Sagovsky refashions these histories into four basic strands that go into post Reformation modern views of justice, and in his final chapter argues that the element which can provide the social unity prerequisite for a consensual assent to the law, shattered in modern and postmodern society, is essentially a spiritual one: that of Christian bonds of communion as created by baptism and the Eucharist in any of its diverse denominational forms.
Of these strands of freedom; the rule of law, the meeting of needs and responsible civic action, the first two principles are more readily understood and recognized in present Western understandings of justice especially through the persuasive influence of Kant, which in turn deeply influences subsequent moral and political philosophy and theology using his thought: we are taken with clarity through post Reformation Enlightenment , Descartes, Kant and more recent philosophical traditions on the nature of law, absolute morality, individuality and will. These are juxtaposed for clarification with thought from the English philosophical tradition introducing Utilitarianism beginning with Hobbs, Hume, Mill and Bentham. There is also discussion of the communitarian traditions from which Marxism springs, with its secular, a-personal, often a-religious, even anti-Christian, disregard for the individual in favour of the collective good.
The inability of these strands of political philosophies to reconcile individual and collective rights and needs leads us to Rawls' work on justice; specifically his 1971 Theory of Justice and even more so his subsequent modification and expansion in Political Liberalism (1993). In the latter, Rawls explicitly acknowledges his indebtedness to the moral philosophical aspects of much theology entailing the need to articulate individual human rights.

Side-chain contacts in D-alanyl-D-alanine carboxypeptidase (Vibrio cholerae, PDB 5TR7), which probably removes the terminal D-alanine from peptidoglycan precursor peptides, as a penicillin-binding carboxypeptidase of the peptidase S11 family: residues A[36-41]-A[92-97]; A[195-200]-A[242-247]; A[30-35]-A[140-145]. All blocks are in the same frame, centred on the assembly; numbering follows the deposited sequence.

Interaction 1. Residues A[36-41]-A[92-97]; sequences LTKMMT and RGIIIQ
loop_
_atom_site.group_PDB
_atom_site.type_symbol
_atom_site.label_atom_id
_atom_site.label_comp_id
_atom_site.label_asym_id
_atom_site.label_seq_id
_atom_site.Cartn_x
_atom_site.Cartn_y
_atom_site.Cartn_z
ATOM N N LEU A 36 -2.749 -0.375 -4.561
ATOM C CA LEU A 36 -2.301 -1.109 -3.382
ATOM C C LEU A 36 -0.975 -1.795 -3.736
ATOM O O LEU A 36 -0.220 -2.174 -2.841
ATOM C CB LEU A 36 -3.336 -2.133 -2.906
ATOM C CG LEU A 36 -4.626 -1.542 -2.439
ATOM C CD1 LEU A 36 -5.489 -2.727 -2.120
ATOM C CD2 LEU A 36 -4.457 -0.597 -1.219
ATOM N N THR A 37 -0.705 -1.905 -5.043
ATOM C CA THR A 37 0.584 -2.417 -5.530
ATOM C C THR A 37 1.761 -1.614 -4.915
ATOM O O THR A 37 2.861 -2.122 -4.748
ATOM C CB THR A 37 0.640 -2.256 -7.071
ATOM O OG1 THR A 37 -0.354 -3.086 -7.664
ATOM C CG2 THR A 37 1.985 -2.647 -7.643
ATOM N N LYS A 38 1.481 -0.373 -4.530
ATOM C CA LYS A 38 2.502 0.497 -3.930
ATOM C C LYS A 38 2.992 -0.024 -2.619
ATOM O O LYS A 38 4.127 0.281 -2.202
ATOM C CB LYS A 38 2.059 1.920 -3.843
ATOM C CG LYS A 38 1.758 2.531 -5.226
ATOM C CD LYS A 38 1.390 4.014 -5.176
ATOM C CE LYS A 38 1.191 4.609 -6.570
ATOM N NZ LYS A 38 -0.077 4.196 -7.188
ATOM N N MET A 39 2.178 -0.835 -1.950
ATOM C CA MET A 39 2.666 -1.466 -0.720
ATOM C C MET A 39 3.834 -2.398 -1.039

Rawls' later work insists on a pragmatic, a-religious and value-independent neutrality in respect of underlying belief systems . He posits ‘justice-as-fairness', as 'a precondition of sociality' in our plural societies, and does so via valuable expositions of the nature of the 'overlapping social values' springing from a wide range of divergent personal belief systems. It is, he argues convincingly, this implicit agreed consensus which is required to maintain the fabric of social coherence required to give informed assent to laws that underlie "the practice of justice"...
Sagovsky then argues, drawing on other recent thinkers often influenced by the more communitarian traditions, amongst whom are Amartya Sen and Martha Nussbaum, that in addition to freedom and the rule of law, the meeting of (certain, analysed and listed) needs is a prerequisite for human flourishing, as is the deployment of human 'capabilities' in full participatory citizenship.
From this, and from Christian teaching, he extrapolates that 'responsible action' is the fourth requisite for a viable system of public justice. It is in these requirements of the 'meeting of needs' that Sagovsky finds resources for more flexible interpretations of law, that do justice to Christian concern about the intrinsic value, the holiness of the individual, shaped by and inescapably living within community, by using 'judgment', the personal discernment and adaptive interpretation of the law, which does better justice to 'justice' than legalistic accuracy.
The book concludes with a passionate exposition of the function of the Eucharist to create, maintain and convey a communion which engenders and maintains a spiritually based morality of love capable of guiding us to the (re)creation of full participatory citizenship. Upon the current desertification of public civic and political space, this book is a welcome and generous shower...
Puck de Raadt